An October 25, 2019 Law360 article titled “FRAND At UK’s Top Court: What You Need To Know,” discusses recent hearings before the Supreme Court of the United Kingdom in the joined cases Unwired Planet v. Huawei and Conversant v. Huawei and ZTE. In both cases, the plaintiff owns a global portfolio of standard-essential patents (SEPs) subject to a commitment to license them on “fair, reasonable, and nondiscriminatory” (FRAND) terms. The question presented is whether, in a case involving the alleged infringement of a small number of FRAND-committed U.K. SEPs, it is appropriate for the Patents Court of England and Wales to determine the terms of a global license to the plaintiff’s portfolio (as opposed to determining the terms of U.K. license only). The article quotes Professor Tom Cotter, who notes among other things that, while “[t]here are some efficiencies in having one court make that determination,” it might be “inappropriate for the court of one single country to make this decision for the entire world.” Cotter also recently spoke on these issues at a conference at Oxford University, and published an expert analysis on the subject earlier this month in Law360.

  • Prof. Turoski Presents Research on the Patent Landscape for Medtech’s Hottest Technologies

    October 23, 2019

    Prof. Turoski presented his research on patents in medical technology, specifically robots specially adapted for use in computer-aided surgery. The presentation titled “Patent Landscape for Medtech’s Hottest Technologies” was presented at Medical Design & Manufacturing (MD&M) Minneapolis, which is the Midwest’s largest MedTech event with 5,000+ industry professionals attending.

  • Prof. Cotter Delivers Keynote Address at Oxford Conference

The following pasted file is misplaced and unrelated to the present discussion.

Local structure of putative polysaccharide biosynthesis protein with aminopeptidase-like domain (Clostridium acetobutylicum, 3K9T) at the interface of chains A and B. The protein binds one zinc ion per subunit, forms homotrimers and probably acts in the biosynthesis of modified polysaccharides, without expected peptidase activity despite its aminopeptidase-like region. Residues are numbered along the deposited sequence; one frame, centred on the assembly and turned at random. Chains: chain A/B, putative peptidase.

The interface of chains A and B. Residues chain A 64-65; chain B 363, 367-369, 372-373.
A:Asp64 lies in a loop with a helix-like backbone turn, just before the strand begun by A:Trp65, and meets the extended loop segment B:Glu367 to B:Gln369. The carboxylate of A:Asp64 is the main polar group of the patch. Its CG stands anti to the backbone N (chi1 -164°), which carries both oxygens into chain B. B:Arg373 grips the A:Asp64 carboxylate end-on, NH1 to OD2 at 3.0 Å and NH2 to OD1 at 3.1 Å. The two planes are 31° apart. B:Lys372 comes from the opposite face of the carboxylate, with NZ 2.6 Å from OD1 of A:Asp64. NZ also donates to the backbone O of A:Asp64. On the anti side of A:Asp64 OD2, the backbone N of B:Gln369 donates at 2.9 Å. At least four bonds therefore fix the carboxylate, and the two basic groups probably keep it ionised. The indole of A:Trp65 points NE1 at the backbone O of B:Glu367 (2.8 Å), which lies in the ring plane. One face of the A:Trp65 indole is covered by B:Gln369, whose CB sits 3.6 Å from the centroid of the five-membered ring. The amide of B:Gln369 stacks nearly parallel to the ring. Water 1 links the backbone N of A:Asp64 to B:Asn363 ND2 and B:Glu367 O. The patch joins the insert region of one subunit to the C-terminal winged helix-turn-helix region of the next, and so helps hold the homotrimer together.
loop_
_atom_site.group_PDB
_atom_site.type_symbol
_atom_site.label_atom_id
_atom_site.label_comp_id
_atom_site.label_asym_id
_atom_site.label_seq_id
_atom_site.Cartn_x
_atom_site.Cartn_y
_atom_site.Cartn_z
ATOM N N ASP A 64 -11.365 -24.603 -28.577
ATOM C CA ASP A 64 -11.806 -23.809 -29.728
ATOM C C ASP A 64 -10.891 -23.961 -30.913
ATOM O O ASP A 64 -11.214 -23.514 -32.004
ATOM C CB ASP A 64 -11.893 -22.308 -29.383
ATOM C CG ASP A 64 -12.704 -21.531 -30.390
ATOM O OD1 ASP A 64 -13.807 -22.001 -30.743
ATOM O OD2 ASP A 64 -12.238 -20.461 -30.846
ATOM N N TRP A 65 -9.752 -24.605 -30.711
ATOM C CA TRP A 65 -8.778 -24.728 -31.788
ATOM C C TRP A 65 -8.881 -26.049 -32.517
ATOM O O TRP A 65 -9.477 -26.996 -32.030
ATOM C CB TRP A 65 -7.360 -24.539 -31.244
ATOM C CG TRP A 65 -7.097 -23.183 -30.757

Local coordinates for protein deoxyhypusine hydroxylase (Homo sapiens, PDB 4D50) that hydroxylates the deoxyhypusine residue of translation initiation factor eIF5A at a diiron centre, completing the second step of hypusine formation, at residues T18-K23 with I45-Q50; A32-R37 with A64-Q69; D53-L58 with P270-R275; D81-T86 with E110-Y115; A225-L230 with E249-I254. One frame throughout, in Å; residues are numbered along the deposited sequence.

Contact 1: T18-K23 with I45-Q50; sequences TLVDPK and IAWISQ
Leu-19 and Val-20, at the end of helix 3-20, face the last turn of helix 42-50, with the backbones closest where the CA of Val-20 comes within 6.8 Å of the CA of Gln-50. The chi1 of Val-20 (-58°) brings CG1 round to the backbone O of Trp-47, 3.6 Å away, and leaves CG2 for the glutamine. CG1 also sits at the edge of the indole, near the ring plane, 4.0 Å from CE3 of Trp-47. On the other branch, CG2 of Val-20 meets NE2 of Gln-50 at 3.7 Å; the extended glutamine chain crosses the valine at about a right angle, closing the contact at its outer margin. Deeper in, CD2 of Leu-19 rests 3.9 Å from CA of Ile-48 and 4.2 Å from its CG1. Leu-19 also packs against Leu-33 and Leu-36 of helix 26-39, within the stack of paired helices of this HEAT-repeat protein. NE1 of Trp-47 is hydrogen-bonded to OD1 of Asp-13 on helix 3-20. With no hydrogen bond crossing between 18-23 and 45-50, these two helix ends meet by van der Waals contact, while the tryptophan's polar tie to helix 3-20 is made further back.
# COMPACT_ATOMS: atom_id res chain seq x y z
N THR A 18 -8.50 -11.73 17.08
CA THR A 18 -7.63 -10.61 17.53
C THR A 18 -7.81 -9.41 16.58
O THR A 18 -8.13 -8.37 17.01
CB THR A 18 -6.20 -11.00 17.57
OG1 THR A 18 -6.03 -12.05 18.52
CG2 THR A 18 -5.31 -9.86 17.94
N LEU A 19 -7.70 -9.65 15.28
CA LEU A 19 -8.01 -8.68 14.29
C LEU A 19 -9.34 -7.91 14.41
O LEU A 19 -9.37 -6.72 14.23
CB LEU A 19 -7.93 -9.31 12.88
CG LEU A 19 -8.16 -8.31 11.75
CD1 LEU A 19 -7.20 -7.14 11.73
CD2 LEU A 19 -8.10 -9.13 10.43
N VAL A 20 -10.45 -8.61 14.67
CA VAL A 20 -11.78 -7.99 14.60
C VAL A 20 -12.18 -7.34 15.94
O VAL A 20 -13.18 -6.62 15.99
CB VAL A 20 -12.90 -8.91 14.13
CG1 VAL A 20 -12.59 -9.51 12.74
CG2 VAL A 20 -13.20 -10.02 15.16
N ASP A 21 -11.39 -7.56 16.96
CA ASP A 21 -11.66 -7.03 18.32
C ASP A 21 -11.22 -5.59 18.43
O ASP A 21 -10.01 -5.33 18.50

October 21, 2019

    On October 18, 2019, Professor Tom Cotter delivered a keynote speech at a conference held at St. Cross College, Oxford, titled “OxFirst’s Fourth IP and Competition Forum: Globalisation and FRAND: Coming to Grips With the Interplay of IP & Competition Law.” Professor Cotter spoke on the topic “Should FRAND Licensing Rates Be Global?”

  • Prof. Klass Interviewed by Minnesota Public Radio on Climate Change Damage Lawsuits

    October 18, 2019

    Professor Alexandra Klass was interviewed by Minnesota Public Radio News regarding climate change damage lawsuits.

  • Binger Center for New Americans Executive Director Deepinder Mayell Publishes Joint Op-Ed on Refugees in MinnPost

    October 16, 2019

    Deepiner Mayell, executive director of the James H. Binger Center for New Americans, co-authored an op-ed in MinnPost about the global refugee crisis.

  • Tax Notes Quotes Prof. Hickman On Debt-Equity Pre-Rule

    October 11, 2019

    Prof. Hickman was quoted in a Tax Notes article, “Treasury Takes Interim Step on Road to Revising Debt-Equity Regs”, speculating about the significance of a “pre-rule” docketed by the Treasury Department with the Office of Information and Regulatory Affairs (OIRA) regarding the characterization of certain interests in corporations as debt or equity. The article quoted Prof. Hickman regarding Treasury’s past practice of using IRS Notices to signal and solicit public input regarding potential future regulations, and also OIRA review of IRS subregulatory guidance documents more generally.